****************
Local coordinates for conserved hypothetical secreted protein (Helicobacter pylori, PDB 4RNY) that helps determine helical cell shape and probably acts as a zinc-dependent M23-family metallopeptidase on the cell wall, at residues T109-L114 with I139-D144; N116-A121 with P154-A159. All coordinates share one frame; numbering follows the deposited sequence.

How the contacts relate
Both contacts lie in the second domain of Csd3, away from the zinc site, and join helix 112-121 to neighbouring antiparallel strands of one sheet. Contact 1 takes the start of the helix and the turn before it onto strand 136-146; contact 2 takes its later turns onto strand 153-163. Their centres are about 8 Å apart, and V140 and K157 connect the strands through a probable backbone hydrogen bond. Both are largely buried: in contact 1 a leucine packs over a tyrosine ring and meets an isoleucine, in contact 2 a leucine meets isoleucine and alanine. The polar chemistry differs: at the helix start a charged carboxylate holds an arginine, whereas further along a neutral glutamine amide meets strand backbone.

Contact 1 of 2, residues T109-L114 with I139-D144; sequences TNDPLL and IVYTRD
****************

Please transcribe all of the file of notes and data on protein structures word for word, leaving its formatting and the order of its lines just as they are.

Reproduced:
Local coordinates for conserved hypothetical secreted protein (Helicobacter pylori, PDB 4RNY) that helps determine helical cell shape and probably acts as a zinc-dependent M23-family metallopeptidase on the cell wall, at residues T109-L114 with I139-D144; N116-A121 with P154-A159. All coordinates share one frame; numbering follows the deposited sequence.

How the contacts relate
Both contacts lie in the second domain of Csd3, away from the zinc site, and join helix 112-121 to neighbouring antiparallel strands of one sheet. Contact 1 takes the start of the helix and the turn before it onto strand 136-146; contact 2 takes its later turns onto strand 153-163. Their centres are about 8 Å apart, and V140 and K157 connect the strands through a probable backbone hydrogen bond. Both are largely buried: in contact 1 a leucine packs over a tyrosine ring and meets an isoleucine, in contact 2 a leucine meets isoleucine and alanine. The polar chemistry differs: at the helix start a charged carboxylate holds an arginine, whereas further along a neutral glutamine amide meets strand backbone.

Contact 1 of 2, residues T109-L114 with I139-D144; sequences TNDPLL and IVYTRD